Upon the passing for Senator Robert Dole, I wrote a piece for Forbes.com about the man and his service to the nation. You can read it here.
Thinking further on Doe’s life, I want to draw up five lessons his example teaches us.
Value sacrifice. Bob Dole grew up in Russell, Kansas. He was called to service in World War II and served bravely, suffering grave wounds. As a Senator he worked hard for veteran’s rights.
Work hard with others. Bob Dole was a fierce partisan, but not so fierce that he was not able to see the better angels of others on the other side of the aisle. His cause was not a better party, but a better America.
Don’t bear grudges. Fellow World War II veteran George H.W. Bush was a fierce rival for the presidency. The two sparred often, but when the political game was over, the two become fast friends. Dole’s salute to President Bush’s casket is testimony to his respect and friendship.
Laugh at yourself. Bob Dole did not filter himself very well, but when he made a gaffe, he apologized, often with a joke at his own expense. He also penned a book on political humor.
Know your purpose. Service to the nation was his calling, from his days in the Army to his days in the Senate, Bob Dole knew that he was elected to serve the people, not the other way around.
In golf, there’s a saying: “Drive for show and putt for dough.” Every golfer likes to hit it long off the tee, watching the ball soar up and drop far, far down the fairway. But, unfortunately, long drives do not win tournaments. Putting does. The difference is getting onto the green, reading the break, and then stroking the ball into the cup to make par or birdie.
Working for show
This saying came to mind after reading “Office theatrics” by Bartleby, the work and management columnist for The Economist. The column cites examples of how the virtual and even the hybrid workplace turned work into a performance. That is, employees were feeling it necessary to show off how busy they were. “The simple act of logging on is now public,” writes Bartleby. “Green dots by your name on messaging channels are the virtual equivalents of jackets left on chairs and monitors turned on. Calendars are now frequently shared: empty ones look lazy; full ones appear virtuous.”
According to two academic studies from France, research “found that white-collar professionals are drawn to a level of ‘optimal busyness,’ which neither overwhelms them nor leaves them with much time to think.” Such an example, being French, reminded me of the Palace of Versailles, where noblemen and noblewomen competed among themselves to look the grandest. And this being Versailles did nothing productive.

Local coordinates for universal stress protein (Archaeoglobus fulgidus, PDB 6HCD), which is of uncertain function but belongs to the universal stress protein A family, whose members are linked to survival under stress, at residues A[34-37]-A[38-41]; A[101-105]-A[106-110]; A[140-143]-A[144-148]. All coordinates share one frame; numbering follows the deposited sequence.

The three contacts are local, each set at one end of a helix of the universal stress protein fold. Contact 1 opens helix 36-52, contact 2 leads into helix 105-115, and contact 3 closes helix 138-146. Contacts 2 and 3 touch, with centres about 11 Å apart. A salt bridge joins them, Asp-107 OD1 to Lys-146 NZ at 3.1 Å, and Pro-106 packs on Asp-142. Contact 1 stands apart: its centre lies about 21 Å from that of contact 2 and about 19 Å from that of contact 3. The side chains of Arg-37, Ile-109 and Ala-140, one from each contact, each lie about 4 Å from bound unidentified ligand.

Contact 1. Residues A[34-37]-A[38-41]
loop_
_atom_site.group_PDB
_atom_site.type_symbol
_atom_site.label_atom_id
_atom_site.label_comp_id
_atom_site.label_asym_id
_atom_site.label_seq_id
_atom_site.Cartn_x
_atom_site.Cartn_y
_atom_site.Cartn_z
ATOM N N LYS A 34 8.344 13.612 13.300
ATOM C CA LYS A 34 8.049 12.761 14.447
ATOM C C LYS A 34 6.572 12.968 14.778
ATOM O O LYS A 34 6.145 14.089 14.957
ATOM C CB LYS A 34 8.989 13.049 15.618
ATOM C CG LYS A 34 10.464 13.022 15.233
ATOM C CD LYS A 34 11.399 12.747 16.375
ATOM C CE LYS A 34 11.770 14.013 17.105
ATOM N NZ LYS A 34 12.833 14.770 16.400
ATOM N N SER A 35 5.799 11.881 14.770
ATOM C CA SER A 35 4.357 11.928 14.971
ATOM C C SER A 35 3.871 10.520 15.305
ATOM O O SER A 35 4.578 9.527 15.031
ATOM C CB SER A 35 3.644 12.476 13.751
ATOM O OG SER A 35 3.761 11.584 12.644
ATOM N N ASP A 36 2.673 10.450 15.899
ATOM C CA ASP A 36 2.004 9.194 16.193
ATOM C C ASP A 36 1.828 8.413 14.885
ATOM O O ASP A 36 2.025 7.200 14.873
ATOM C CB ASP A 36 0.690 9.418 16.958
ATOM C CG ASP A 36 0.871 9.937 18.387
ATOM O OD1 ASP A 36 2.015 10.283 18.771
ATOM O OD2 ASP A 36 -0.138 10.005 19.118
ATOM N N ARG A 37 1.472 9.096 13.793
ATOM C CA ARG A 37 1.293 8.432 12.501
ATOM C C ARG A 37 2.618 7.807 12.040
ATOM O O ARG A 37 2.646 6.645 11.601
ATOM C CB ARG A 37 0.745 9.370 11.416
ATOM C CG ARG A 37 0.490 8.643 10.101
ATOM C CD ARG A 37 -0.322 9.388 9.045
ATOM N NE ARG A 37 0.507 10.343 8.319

On the surface, these examples are funny, but when you think more deeply, you realize that these behaviors are protective measures. The boss wants me to be busy, so I will show him how busy I am. Busyness is not a goal; productivity is. Yet showmanship praises the former and ignores the latter. The fault lies with management. It has put employees on the defensive. The time is now to neutralize that adversarial stance.
Producing for results
“You can fool all of the people some of the time, you can fool some of the people all of the time,” Abraham Lincoln is credited with saying, “but you can’t fool all the people all the time.” Fooling around hurts not only morale but productivity.
Ask people how they want to work. People react to the system handed to them. Give them a voice in how they do their work and when. In a hybrid environment, flexibility can be a virtue.
Make recognition a team affair. Employees know who contributes a great deal and who does less. Honor the team for what it does. Ask the team to cite the contributions of its members.
State clear metrics on productivity. Make it known what people need to do. For example, there will not be bonus points for “showing off.” Instead, there will be recognition and reward for creativity, initiative and collaboration.
Find time to play. There hasn’t been much levity during this pandemic, and it shows. Employees are weary. Insist that employees take time off without the need to check their devices for messages, texts or email.
Fooling the boss is the result of conditions created by management. Undoing those conditions and treating people with respect will change the equation. And get the work done right.